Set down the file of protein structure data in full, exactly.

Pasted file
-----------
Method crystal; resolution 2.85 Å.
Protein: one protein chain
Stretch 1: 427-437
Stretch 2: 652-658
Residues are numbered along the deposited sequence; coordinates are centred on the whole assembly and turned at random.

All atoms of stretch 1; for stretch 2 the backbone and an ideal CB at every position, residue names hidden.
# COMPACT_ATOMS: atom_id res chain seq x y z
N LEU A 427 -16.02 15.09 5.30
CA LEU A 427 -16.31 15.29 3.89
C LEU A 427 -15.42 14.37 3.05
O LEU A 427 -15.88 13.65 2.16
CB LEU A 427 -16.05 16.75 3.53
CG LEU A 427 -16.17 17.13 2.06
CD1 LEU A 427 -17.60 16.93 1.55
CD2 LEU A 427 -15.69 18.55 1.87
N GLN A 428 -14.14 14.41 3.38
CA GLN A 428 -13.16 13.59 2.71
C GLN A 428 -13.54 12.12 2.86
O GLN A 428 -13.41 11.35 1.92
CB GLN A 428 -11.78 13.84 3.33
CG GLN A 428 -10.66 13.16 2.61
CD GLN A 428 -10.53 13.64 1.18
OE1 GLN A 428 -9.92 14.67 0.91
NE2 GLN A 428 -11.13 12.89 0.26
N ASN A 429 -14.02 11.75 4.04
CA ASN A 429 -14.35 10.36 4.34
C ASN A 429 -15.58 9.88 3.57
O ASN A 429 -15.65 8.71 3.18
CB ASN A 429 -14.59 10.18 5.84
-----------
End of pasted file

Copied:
Method crystal; resolution 2.85 Å.
Protein: one protein chain
Stretch 1: 427-437
Stretch 2: 652-658
Residues are numbered along the deposited sequence; coordinates are centred on the whole assembly and turned at random.

All atoms of stretch 1; for stretch 2 the backbone and an ideal CB at every position, residue names hidden.
# COMPACT_ATOMS: atom_id res chain seq x y z
N LEU A 427 -16.02 15.09 5.30
CA LEU A 427 -16.31 15.29 3.89
C LEU A 427 -15.42 14.37 3.05
O LEU A 427 -15.88 13.65 2.16
CB LEU A 427 -16.05 16.75 3.53
CG LEU A 427 -16.17 17.13 2.06
CD1 LEU A 427 -17.60 16.93 1.55
CD2 LEU A 427 -15.69 18.55 1.87
N GLN A 428 -14.14 14.41 3.38
CA GLN A 428 -13.16 13.59 2.71
C GLN A 428 -13.54 12.12 2.86
O GLN A 428 -13.41 11.35 1.92
CB GLN A 428 -11.78 13.84 3.33
CG GLN A 428 -10.66 13.16 2.61
CD GLN A 428 -10.53 13.64 1.18
OE1 GLN A 428 -9.92 14.67 0.91
NE2 GLN A 428 -11.13 12.89 0.26
N ASN A 429 -14.02 11.75 4.04
CA ASN A 429 -14.35 10.36 4.34
C ASN A 429 -15.58 9.88 3.57
O ASN A 429 -15.65 8.71 3.18
CB ASN A 429 -14.59 10.18 5.84